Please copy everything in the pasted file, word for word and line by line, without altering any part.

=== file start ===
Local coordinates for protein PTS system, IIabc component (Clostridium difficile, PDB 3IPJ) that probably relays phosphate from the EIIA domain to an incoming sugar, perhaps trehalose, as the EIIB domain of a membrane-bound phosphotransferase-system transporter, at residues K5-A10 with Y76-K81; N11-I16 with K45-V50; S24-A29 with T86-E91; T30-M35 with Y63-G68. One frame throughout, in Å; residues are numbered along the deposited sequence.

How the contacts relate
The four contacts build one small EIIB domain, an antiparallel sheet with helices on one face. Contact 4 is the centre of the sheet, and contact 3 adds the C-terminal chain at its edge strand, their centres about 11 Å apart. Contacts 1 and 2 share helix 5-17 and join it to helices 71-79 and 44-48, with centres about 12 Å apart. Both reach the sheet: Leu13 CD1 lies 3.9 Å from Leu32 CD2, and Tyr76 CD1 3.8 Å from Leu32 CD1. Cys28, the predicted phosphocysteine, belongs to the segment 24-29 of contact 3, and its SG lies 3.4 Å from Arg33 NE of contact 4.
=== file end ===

Local coordinates for protein PTS system, IIabc component (Clostridium difficile, PDB 3IPJ) that probably relays phosphate from the EIIA domain to an incoming sugar, perhaps trehalose, as the EIIB domain of a membrane-bound phosphotransferase-system transporter, at residues K5-A10 with Y76-K81; N11-I16 with K45-V50; S24-A29 with T86-E91; T30-M35 with Y63-G68. One frame throughout, in Å; residues are numbered along the deposited sequence.

How the contacts relate
The four contacts build one small EIIB domain, an antiparallel sheet with helices on one face. Contact 4 is the centre of the sheet, and contact 3 adds the C-terminal chain at its edge strand, their centres about 11 Å apart. Contacts 1 and 2 share helix 5-17 and join it to helices 71-79 and 44-48, with centres about 12 Å apart. Both reach the sheet: Leu13 CD1 lies 3.9 Å from Leu32 CD2, and Tyr76 CD1 3.8 Å from Leu32 CD1. Cys28, the predicted phosphocysteine, belongs to the segment 24-29 of contact 3, and its SG lies 3.4 Å from Arg33 NE of contact 4.